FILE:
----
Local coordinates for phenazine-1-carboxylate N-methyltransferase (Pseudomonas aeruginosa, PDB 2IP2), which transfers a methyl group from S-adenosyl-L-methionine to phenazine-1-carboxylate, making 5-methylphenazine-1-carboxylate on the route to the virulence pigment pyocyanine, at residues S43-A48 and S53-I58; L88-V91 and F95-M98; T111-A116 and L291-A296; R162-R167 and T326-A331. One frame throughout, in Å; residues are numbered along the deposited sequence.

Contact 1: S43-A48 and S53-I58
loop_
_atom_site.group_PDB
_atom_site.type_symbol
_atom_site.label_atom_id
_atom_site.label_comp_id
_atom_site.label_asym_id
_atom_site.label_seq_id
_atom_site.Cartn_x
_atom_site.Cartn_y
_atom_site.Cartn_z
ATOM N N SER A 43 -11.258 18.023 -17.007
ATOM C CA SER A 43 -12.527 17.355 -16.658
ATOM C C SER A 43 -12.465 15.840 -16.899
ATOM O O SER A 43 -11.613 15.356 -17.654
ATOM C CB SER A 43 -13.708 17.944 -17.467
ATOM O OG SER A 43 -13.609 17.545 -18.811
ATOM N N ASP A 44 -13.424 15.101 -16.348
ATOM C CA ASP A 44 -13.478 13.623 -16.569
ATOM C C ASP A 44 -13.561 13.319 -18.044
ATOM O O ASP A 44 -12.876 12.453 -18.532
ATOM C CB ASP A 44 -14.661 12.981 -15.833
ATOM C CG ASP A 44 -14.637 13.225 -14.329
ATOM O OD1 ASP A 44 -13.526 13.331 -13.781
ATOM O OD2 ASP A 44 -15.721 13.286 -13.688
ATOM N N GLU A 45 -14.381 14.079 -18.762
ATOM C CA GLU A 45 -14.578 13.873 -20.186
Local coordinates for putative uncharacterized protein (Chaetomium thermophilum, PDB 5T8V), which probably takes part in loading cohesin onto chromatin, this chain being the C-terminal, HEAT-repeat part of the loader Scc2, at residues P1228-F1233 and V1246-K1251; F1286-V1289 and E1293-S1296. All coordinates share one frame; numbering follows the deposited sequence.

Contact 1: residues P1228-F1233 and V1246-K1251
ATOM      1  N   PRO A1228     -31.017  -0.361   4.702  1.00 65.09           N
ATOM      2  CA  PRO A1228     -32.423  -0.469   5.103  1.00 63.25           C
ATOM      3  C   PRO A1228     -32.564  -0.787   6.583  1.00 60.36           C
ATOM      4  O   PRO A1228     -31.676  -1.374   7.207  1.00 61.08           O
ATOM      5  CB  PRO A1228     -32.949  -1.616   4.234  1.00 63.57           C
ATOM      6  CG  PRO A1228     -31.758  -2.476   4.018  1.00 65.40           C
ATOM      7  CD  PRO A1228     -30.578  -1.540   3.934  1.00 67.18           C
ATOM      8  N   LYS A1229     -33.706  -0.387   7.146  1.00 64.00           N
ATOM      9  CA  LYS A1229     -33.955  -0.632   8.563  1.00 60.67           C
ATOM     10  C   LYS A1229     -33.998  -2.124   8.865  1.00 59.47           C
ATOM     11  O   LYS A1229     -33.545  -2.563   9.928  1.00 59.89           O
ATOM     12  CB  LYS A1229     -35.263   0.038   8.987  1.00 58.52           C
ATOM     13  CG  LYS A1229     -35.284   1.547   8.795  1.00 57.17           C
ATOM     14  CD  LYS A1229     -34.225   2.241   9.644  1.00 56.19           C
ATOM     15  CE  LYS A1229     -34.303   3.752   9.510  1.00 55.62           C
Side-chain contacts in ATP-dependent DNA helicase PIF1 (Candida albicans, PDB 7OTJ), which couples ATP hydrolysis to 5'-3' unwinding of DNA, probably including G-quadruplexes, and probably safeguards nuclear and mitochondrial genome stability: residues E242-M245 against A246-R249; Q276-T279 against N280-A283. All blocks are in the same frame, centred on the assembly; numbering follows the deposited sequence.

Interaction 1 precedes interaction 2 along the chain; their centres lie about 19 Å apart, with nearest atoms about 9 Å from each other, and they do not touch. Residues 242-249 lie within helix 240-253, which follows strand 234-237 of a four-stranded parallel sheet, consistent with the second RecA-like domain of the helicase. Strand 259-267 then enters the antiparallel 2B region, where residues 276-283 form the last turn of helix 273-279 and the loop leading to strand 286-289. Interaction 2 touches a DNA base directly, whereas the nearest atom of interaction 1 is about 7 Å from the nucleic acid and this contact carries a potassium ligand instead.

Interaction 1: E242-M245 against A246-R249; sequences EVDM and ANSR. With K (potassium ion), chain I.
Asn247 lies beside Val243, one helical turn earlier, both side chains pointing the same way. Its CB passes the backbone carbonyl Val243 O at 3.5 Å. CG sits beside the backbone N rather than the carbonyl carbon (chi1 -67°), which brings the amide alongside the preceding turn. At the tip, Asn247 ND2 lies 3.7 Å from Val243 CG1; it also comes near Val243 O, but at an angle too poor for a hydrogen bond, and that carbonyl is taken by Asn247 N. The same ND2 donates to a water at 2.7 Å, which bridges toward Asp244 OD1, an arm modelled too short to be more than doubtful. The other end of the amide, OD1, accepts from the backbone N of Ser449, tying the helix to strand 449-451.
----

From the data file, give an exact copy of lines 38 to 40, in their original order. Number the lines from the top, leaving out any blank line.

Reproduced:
ATOM      8  N   LYS A1229     -33.706  -0.387   7.146  1.00 64.00           N
ATOM      9  CA  LYS A1229     -33.955  -0.632   8.563  1.00 60.67           C
ATOM     10  C   LYS A1229     -33.998  -2.124   8.865  1.00 59.47           C